June 07, 2017 – The plaintiff in a patient data privacy lawsuit filed against MDLive, Inc. voluntarily dismissed the suit on June 2, 2017, according to a press release.
Joan Richards had filed the class-action lawsuit, claiming that an MDLive app asked individuals to enter sensitive health information, such as health conditions, allergies, behavioral health history, recent medical procedures, and family medical history.
The app would allegedly take screen shots for the first 15 minutes that an individual used the app.
“Although these screenshots contain patients’ sensitive and confidential health information, Defendant covertly transmits them to a third party without notifying patients and fails to restrict access to collected sensitive and confidential medical information to only those with a legitimate need to view that information (e.g., doctors and other medical providers),” the lawsuit stated.
The screen shots were then sent to the third-party Test Fairy, which is a Tel Aviv, Israel-based tech company, according to the lawsuit.
“MDLive does not disclose to patients that it captures screenshots of medical information or that it transmits screenshots to TestFairy,” stated the lawsuit. “Nor does MDLive provide any justification for the wholesale disclosure of patients’ medical information to TestFairy (likely because screenshots of patients entering medical information offers little to no value in ensuring proper app functionality or bug testing).”
Individuals “reasonably expect that MDLive will use adequate security measures,” the document maintained, adding that TestFairy is not a healthcare provider.
“Contrary to those expectations, MDLive fails to adequately restrict access to patients’ medical information and instead grants unnecessary and broad permissions to its employees, agents, and third parties.”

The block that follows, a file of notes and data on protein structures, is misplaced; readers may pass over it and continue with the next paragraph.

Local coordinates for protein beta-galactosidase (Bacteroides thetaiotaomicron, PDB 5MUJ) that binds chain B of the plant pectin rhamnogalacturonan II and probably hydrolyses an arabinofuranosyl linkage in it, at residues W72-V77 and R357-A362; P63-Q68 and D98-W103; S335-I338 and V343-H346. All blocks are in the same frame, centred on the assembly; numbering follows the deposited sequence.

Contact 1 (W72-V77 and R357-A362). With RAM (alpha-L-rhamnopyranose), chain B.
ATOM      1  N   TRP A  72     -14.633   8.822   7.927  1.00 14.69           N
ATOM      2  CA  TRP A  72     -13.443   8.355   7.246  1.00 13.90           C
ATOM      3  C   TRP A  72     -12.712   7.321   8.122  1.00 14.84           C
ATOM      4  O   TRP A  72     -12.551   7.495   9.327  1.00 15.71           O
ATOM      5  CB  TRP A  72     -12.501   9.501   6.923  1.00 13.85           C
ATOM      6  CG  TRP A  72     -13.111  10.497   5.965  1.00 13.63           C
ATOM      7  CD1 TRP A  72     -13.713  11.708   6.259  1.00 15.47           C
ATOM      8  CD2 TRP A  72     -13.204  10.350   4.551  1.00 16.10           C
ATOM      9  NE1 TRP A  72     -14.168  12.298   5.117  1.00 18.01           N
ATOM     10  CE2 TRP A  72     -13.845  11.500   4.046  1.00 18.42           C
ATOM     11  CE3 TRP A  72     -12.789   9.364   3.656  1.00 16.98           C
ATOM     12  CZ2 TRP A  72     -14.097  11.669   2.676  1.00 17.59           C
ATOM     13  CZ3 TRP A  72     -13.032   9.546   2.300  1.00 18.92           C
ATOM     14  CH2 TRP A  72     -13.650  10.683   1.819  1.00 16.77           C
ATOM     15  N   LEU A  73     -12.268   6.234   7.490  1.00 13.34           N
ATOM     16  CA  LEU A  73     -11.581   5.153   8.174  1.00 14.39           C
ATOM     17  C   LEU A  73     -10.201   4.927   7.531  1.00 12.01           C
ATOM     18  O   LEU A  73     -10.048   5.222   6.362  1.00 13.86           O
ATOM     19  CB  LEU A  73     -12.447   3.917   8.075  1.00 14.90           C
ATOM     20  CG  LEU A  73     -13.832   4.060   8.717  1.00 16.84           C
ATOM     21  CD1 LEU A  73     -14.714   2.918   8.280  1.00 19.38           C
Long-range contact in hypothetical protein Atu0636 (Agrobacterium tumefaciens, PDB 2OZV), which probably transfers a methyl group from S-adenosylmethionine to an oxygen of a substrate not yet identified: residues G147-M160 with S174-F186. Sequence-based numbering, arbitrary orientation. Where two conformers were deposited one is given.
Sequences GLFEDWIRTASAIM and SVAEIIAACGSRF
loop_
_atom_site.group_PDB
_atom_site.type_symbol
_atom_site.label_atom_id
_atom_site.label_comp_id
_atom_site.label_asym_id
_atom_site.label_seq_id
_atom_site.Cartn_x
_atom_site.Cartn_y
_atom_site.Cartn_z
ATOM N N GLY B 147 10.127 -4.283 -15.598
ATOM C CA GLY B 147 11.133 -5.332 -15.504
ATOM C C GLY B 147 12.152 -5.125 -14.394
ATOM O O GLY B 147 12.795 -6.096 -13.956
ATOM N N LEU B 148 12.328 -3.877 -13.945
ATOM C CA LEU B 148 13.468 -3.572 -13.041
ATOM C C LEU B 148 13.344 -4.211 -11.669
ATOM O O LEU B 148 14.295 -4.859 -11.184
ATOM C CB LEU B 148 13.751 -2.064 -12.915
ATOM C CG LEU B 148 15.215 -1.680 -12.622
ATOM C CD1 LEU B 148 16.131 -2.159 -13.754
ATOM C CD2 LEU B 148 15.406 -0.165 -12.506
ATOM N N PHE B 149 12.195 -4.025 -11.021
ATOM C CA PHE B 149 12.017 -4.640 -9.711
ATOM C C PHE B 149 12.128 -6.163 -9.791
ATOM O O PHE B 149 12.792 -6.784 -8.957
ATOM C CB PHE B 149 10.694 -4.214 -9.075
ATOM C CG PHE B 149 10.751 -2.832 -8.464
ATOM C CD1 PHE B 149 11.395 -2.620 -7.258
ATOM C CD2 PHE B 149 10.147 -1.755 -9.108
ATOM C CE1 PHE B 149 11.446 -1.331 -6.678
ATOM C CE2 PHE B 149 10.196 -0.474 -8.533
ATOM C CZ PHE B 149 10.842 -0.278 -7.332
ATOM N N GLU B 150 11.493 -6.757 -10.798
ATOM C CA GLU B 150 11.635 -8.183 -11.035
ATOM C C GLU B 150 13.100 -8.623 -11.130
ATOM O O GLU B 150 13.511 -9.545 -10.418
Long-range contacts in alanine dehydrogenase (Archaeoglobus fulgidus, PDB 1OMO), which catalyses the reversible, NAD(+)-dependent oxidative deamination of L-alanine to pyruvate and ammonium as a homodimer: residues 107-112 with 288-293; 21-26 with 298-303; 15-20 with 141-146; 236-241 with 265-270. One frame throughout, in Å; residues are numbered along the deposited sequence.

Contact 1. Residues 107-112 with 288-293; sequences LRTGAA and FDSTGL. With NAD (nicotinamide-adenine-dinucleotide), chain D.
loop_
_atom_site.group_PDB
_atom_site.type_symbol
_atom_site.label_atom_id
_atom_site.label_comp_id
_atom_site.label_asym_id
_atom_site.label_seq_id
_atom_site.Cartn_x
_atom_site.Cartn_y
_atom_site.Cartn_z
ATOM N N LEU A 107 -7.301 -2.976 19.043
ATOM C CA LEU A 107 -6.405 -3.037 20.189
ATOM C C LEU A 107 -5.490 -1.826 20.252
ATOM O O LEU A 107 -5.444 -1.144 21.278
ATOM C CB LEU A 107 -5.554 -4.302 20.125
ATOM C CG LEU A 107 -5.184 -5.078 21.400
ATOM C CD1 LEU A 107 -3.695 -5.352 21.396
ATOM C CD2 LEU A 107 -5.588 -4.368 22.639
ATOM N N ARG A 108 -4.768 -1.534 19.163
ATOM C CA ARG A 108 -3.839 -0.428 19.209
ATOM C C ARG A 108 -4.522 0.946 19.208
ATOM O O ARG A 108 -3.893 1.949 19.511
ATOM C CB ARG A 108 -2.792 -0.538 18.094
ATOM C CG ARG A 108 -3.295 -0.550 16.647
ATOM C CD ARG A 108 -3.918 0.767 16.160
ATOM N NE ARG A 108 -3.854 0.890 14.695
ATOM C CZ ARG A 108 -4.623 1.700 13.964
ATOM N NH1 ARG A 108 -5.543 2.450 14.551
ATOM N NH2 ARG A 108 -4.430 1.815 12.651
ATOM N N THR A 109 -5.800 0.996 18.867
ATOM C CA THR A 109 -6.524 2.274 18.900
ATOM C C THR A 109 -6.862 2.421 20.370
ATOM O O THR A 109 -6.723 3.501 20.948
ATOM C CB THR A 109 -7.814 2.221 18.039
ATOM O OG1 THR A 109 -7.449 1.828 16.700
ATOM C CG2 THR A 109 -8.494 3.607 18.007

MDLive explained in its statement that there was no settlement payment or any other consideration payment made in the case dismissal.
“Privacy and patient confidentiality are at the heart of everything we do, and MDLIVE will continue to rigorously review and evolve our technology and processes to safeguard member information and build trust in the telehealth industry,” MDLive CEO Scott Decker said. “We are thrilled this lawsuit was appropriately dismissed as we continue pursuing MDLIVE’s goal of enabling 24/7/365 access to affordable virtual healthcare for consumers, employers, health plans and health systems across the US.”
MDLive consistently maintained that it had never compromised patient privacy and that no HIPAA data breach occurred.
The company called the lawsuit “baseless” in a statement posted to its website in April 2017. MDLive added that that “authorized third parties are bound by contractual obligations and applicable laws,” and that third parties only use personal information “for the purposes for which we disclose it to them.”
“We have confirmed that patient information is safe, and there was no data breach or HIPAA violation,” MDLive said on its website. “The claims of this lawsuit are misleading and entirely without merit. MDLIVE is seeking immediate dismissal of the lawsuit. The lawsuit has no impact on our day-to-day business or our focus on our customers.”
It can be exceedingly difficult to prove fault in healthcare data breach lawsuits, but privacy expectations also need to be properly understood.
LeClairRyan Partner Chad Mandell stressed both of these points in a March 2017 blog post. Mandell explained that proving proper legal standing is tricky “and class certification remains an obstacle that has yet to be successfully overcome.”
Not all internet users practice smart security and privacy practices, and failing to “opt out” of certain invasive requests could also cause information to be possibly compromised, he added.
“No organization, no matter how large and no matter what security protocols are in place, is immune from its systems being compromised,” Mandell wrote. “Thus, it is reasonable to ask whether alleged damages in a data-breach case truly can be traced to a given hack of a particular company or whether they stem from a prior breach or multiple prior breaches of the plaintiff’s own computer.”